Thursday, July 9, 2020     Volume: 21, Issue: 19

Santa Maria Sun / News

The following article was posted on May 22nd, 2019, in the Santa Maria Sun - Volume 20, Issue 12 [ Submit a Story ]
The following articles were printed from Santa Maria Sun [] - Volume 20, Issue 12

With Guadalupe revitalization efforts afoot, residents wonder what will become of the Royal Theater


Residents gather outside the Royal Theater in Guadalupe in 1940, a year after it was opened. The theater was built and originally owned by a Japanese-American family, residents who were later forced into a Japanaese internment camp during World War II.

If Steven Kawano ever wins the lottery, he’s going to buy the Royal Theater in Guadalupe. 

He was 9 years old when he and his family moved away from Guadalupe, but he’ll always have fond memories of the town he was raised in. The Royal is one he just can’t get out of his mind.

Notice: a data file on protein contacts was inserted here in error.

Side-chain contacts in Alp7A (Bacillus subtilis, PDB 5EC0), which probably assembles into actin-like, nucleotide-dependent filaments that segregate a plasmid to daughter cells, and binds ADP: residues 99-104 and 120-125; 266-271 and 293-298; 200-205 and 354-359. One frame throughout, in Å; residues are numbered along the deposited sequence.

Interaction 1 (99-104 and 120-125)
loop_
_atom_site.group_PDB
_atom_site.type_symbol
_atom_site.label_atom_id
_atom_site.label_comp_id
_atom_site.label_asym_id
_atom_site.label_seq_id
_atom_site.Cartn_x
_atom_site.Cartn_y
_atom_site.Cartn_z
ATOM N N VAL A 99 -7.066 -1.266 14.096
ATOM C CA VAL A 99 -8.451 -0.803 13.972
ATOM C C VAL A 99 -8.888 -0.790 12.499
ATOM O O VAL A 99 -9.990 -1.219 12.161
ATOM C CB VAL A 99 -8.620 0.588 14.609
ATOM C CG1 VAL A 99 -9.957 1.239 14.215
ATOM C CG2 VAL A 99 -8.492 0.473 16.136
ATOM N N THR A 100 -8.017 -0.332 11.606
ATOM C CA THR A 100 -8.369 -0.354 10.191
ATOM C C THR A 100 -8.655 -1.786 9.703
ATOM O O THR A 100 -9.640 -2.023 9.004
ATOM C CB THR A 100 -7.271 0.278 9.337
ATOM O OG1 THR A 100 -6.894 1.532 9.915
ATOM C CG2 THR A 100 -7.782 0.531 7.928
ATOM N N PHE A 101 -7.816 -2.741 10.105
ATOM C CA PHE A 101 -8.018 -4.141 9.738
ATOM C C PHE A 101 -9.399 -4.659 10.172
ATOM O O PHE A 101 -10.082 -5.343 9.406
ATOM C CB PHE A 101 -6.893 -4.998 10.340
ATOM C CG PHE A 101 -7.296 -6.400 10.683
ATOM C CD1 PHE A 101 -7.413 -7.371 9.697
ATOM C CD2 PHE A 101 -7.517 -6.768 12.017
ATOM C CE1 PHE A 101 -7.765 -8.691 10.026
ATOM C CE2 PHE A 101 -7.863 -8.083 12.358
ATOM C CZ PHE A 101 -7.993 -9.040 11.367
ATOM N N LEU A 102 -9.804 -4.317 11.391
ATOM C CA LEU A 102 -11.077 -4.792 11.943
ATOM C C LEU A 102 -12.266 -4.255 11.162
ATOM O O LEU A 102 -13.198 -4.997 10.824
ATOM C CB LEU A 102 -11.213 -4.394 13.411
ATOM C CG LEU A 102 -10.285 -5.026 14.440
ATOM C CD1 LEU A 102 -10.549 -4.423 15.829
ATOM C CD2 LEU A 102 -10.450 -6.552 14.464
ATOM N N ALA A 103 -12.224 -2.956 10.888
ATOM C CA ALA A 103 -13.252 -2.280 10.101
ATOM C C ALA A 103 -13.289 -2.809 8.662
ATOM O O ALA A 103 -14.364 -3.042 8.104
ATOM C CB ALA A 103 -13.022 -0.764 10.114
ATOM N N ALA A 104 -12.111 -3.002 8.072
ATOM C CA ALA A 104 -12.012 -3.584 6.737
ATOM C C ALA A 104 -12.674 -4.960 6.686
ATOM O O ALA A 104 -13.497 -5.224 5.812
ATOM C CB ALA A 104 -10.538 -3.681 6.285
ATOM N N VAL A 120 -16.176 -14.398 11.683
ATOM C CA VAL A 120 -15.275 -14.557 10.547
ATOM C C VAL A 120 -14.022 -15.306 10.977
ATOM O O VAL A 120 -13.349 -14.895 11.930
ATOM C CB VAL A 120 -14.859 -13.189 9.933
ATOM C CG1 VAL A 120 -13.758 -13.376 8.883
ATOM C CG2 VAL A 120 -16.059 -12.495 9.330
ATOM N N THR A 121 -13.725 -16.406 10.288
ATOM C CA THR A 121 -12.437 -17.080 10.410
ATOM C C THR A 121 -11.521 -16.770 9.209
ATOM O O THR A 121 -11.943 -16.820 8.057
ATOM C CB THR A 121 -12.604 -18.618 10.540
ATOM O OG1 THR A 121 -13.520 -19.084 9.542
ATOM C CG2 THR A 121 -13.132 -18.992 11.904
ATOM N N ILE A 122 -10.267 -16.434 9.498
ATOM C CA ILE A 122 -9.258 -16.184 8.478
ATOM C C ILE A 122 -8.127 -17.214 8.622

Kawano has been a huge fan of movies for as long as he can remember, and he’s always loved old-school movie theaters. Their art deco decor, old-fashioned ticketing booths, and intricate neon signs all make him feel like whatever he’s about to see will be worth the money.  

He’s only actually been inside the Royal Theater once, and it was so long ago that he barely remembers why he was there or what it was like. 

The Royal shut down soon after that, and it’s been closed for most of Kawano’s life. Over the years, he’s heard many rumors about plans to refurbish and repurpose the building. Once it was going to be a venue for local bands; in 2006 there were stories about plans to turn it into a recording studio; and in 2015 the Guadalupe-Nipomo Dunes Center considered buying it. 

But nothing ever came of those proposals, so Kawano said he and other locals have grown skeptical of every announcement of renovation plans.